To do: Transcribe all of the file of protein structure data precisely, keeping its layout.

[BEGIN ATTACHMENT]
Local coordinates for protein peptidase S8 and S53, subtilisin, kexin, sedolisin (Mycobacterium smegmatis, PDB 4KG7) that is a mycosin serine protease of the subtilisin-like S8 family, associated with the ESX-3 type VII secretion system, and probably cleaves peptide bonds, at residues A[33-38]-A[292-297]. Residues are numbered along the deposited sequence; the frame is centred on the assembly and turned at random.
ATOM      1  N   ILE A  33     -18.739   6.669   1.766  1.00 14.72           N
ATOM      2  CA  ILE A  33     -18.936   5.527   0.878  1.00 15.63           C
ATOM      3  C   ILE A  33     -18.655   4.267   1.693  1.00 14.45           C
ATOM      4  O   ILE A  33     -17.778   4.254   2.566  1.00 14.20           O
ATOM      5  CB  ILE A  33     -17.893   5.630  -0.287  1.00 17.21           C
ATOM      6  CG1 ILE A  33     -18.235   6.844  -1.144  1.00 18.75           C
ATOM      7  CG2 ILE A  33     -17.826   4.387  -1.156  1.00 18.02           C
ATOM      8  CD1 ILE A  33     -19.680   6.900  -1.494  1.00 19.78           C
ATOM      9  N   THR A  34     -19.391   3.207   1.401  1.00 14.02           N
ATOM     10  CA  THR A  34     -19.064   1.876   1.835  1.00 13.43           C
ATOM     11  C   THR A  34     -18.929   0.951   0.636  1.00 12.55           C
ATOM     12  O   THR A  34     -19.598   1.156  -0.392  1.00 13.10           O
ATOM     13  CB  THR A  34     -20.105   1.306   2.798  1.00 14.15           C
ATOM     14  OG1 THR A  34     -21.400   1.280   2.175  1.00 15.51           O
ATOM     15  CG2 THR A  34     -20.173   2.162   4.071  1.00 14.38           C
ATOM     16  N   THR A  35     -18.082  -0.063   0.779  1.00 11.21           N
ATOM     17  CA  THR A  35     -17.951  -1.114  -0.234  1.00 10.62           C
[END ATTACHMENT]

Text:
Local coordinates for protein peptidase S8 and S53, subtilisin, kexin, sedolisin (Mycobacterium smegmatis, PDB 4KG7) that is a mycosin serine protease of the subtilisin-like S8 family, associated with the ESX-3 type VII secretion system, and probably cleaves peptide bonds, at residues A[33-38]-A[292-297]. Residues are numbered along the deposited sequence; the frame is centred on the assembly and turned at random.
ATOM      1  N   ILE A  33     -18.739   6.669   1.766  1.00 14.72           N
ATOM      2  CA  ILE A  33     -18.936   5.527   0.878  1.00 15.63           C
ATOM      3  C   ILE A  33     -18.655   4.267   1.693  1.00 14.45           C
ATOM      4  O   ILE A  33     -17.778   4.254   2.566  1.00 14.20           O
ATOM      5  CB  ILE A  33     -17.893   5.630  -0.287  1.00 17.21           C
ATOM      6  CG1 ILE A  33     -18.235   6.844  -1.144  1.00 18.75           C
ATOM      7  CG2 ILE A  33     -17.826   4.387  -1.156  1.00 18.02           C
ATOM      8  CD1 ILE A  33     -19.680   6.900  -1.494  1.00 19.78           C
ATOM      9  N   THR A  34     -19.391   3.207   1.401  1.00 14.02           N
ATOM     10  CA  THR A  34     -19.064   1.876   1.835  1.00 13.43           C
ATOM     11  C   THR A  34     -18.929   0.951   0.636  1.00 12.55           C
ATOM     12  O   THR A  34     -19.598   1.156  -0.392  1.00 13.10           O
ATOM     13  CB  THR A  34     -20.105   1.306   2.798  1.00 14.15           C
ATOM     14  OG1 THR A  34     -21.400   1.280   2.175  1.00 15.51           O
ATOM     15  CG2 THR A  34     -20.173   2.162   4.071  1.00 14.38           C
ATOM     16  N   THR A  35     -18.082  -0.063   0.779  1.00 11.21           N
ATOM     17  CA  THR A  35     -17.951  -1.114  -0.234  1.00 10.62           C